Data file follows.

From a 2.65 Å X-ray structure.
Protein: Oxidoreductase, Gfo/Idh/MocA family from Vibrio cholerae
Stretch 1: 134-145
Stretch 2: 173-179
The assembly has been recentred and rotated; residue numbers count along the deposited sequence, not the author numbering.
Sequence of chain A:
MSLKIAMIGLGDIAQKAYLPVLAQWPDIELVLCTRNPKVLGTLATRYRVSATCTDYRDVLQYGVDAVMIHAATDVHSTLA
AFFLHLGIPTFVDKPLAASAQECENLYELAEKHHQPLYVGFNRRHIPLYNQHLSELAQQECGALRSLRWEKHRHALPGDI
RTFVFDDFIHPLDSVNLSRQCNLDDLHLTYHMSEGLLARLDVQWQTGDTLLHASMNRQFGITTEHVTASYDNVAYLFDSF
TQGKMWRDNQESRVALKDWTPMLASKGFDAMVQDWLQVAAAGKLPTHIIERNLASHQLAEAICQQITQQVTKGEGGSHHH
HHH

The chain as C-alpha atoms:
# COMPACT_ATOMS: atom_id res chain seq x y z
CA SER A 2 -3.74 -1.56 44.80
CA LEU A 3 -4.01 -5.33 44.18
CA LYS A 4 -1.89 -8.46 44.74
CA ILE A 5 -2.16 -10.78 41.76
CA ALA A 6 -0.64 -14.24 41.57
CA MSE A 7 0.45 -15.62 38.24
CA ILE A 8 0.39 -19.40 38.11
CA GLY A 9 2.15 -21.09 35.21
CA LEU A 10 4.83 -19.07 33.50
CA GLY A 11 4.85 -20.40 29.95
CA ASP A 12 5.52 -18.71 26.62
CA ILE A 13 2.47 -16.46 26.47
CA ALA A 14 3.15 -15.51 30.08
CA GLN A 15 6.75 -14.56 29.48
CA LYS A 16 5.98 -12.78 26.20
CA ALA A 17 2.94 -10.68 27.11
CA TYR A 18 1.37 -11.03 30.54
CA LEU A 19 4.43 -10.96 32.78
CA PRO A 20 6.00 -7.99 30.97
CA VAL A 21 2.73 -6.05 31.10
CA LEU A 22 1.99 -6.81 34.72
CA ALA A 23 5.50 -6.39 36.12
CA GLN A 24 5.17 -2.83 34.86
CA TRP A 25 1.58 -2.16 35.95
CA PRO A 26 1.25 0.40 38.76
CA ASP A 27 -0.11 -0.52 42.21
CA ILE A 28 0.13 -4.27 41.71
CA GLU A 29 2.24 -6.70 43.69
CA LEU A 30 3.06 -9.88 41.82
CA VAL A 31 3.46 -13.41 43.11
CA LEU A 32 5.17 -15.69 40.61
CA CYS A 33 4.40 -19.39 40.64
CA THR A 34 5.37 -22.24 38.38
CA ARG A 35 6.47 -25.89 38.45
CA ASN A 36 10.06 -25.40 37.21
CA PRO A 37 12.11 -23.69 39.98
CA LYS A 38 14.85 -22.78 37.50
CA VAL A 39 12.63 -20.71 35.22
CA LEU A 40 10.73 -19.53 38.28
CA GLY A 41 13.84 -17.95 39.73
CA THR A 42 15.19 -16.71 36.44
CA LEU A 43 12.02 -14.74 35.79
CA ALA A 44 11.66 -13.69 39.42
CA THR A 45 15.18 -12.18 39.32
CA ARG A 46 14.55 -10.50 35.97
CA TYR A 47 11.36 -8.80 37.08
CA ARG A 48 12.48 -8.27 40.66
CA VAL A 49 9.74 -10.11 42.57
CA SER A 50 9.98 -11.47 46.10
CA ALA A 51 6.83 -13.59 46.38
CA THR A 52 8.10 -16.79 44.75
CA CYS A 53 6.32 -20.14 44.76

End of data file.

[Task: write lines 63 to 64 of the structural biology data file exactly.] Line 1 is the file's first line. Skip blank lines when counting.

CA ALA A 51 6.83 -13.59 46.38
CA THR A 52 8.10 -16.79 44.75